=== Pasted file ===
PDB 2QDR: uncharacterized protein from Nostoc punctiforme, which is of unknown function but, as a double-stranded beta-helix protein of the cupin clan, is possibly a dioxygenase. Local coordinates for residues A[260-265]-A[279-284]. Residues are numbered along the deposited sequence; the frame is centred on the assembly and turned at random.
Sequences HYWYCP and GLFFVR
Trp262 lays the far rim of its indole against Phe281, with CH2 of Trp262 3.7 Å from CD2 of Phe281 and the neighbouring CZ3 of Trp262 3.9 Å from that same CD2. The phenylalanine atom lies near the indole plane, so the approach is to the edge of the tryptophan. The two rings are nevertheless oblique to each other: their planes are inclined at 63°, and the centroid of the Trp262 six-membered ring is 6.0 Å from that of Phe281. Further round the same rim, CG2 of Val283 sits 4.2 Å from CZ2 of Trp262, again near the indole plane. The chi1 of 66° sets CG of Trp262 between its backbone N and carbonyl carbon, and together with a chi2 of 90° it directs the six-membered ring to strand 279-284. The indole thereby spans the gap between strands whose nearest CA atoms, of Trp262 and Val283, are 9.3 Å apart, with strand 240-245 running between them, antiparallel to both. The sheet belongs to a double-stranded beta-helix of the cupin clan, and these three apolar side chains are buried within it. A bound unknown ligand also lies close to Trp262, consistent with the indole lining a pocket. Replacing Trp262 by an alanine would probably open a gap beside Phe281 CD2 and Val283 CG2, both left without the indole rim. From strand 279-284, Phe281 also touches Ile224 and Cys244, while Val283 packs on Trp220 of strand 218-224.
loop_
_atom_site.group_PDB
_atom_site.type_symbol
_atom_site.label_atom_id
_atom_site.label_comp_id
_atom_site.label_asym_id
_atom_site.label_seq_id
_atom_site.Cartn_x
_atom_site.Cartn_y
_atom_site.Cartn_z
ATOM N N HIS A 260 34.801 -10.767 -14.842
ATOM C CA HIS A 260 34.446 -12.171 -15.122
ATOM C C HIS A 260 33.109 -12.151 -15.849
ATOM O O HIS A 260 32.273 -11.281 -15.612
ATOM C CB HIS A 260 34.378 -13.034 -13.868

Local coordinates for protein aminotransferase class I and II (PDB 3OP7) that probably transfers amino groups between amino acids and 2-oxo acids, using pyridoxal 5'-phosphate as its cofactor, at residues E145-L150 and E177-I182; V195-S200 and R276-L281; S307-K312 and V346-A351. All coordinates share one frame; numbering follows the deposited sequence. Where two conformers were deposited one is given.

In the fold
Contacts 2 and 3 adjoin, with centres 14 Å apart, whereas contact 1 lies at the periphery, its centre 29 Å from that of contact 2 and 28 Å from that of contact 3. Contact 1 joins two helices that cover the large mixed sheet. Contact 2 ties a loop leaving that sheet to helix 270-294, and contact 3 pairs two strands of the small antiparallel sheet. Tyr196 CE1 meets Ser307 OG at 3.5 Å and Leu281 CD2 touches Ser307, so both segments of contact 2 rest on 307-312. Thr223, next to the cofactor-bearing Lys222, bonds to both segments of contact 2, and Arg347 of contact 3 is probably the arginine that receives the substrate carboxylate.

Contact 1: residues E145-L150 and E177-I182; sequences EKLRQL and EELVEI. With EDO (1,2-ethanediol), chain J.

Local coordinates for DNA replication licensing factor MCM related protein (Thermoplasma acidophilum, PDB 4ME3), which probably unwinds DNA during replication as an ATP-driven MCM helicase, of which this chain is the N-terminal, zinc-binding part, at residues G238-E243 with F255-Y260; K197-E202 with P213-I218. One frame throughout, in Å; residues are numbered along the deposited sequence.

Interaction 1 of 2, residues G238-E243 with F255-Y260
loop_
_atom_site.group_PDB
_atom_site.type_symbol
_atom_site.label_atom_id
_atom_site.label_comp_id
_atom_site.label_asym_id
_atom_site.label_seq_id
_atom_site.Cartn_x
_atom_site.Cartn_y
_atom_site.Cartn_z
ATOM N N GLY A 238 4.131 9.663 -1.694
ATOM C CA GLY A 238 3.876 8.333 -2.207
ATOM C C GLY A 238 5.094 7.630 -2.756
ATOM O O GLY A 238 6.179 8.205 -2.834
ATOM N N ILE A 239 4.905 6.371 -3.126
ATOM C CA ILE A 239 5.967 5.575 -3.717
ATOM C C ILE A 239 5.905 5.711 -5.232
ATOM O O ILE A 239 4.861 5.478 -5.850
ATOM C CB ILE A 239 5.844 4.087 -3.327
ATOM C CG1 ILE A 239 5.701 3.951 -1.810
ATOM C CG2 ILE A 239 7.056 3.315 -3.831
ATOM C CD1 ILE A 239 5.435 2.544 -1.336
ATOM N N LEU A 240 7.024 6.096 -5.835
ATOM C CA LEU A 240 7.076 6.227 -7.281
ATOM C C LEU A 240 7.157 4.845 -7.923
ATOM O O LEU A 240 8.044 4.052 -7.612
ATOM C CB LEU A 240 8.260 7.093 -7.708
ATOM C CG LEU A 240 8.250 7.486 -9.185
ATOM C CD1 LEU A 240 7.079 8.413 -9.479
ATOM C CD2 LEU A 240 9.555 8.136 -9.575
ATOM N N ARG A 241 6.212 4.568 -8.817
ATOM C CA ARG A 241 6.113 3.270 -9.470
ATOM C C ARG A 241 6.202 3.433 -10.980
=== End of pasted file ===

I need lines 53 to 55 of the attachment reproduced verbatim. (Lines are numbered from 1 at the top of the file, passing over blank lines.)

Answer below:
ATOM C CD1 LEU A 240 7.079 8.413 -9.479
ATOM C CD2 LEU A 240 9.555 8.136 -9.575
ATOM N N ARG A 241 6.212 4.568 -8.817